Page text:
When an advertisement says "financing available," it means that the seller is going to give you a loan on an item that you purchase. Making use of seller financing means that you're buying on credit. You do not have to pay for the item on the spot, but you are billed periodically by the seller for a portion of the cost, plus interest charges. Consumers commonly use financing when purchasing big ticket items like cars, jewelry, major appliances and furniture.

An important point to note is that when retailers or dealers advertise financing, the interest rate that they quote is not necessarily the one that applies to you. Sometimes, the rate you actually end up paying is affected by your geographical location, credit history, term of loan and the condition of the item being purchased. Generally, new items are less expensive to finance (i.e., lower interest rates) than used items.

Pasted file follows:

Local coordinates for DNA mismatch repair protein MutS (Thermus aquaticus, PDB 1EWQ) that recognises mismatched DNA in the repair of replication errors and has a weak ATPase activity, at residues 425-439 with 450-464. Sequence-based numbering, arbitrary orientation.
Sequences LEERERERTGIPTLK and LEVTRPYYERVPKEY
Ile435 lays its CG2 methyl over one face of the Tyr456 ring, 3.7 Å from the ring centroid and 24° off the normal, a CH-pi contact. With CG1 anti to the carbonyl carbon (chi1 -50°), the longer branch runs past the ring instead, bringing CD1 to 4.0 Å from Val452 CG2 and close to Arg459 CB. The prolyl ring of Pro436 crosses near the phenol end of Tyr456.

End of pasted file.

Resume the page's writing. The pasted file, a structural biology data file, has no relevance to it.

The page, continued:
There are pros and cons to using the seller's financing program. The pros are that it's often fast, convenient and competitive, and if you do not meet the rigid requirements of traditional lenders, there is a good chance that you can obtain financing from a seller. The cons associated with seller financing are that there are sometimes higher interest rates and down payment requirements than those at traditional lending institutions.

If you have to take out a loan to make a purchase, there are other options. You can go to your bank, your local credit union or family and friends. There may be particular upside to using a financial institution that you already have a relationship with, in the shape of special rates or accommodations for account-holders and clients.